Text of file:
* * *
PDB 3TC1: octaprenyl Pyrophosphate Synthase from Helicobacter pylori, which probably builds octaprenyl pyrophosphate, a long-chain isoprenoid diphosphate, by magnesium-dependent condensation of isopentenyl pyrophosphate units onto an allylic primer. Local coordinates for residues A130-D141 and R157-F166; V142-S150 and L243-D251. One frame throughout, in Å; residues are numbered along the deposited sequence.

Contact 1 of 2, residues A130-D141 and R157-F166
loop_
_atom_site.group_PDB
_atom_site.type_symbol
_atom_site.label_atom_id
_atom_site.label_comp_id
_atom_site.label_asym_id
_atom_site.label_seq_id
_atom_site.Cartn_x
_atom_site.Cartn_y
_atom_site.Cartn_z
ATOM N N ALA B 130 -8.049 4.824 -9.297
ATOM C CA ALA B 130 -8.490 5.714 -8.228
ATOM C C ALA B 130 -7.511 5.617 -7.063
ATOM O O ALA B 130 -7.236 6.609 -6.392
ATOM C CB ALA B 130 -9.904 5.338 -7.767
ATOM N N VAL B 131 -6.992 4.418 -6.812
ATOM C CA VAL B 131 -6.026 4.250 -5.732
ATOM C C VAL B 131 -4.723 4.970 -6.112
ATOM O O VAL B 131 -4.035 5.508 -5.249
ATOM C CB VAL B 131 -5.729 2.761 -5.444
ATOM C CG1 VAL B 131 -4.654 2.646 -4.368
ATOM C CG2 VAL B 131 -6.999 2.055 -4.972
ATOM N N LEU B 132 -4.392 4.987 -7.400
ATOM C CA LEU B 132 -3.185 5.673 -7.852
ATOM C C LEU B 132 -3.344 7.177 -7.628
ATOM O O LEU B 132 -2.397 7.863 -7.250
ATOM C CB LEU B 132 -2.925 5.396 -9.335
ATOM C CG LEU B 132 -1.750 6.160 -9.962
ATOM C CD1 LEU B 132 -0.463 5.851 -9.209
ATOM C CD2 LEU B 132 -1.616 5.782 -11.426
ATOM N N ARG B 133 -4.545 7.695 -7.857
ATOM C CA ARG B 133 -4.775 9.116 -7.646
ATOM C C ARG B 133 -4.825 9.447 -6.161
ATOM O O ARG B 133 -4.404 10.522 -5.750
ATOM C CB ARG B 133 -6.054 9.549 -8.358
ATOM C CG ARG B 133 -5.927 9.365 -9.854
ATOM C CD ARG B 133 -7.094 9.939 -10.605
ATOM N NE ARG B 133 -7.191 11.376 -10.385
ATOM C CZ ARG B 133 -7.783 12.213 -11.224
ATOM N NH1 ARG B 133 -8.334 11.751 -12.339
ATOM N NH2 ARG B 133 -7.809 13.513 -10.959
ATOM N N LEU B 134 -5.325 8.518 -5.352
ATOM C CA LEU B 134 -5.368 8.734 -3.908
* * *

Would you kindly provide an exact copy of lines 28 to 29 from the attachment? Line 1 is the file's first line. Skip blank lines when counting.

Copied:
ATOM O O LEU B 132 -2.397 7.863 -7.250
ATOM C CB LEU B 132 -2.925 5.396 -9.335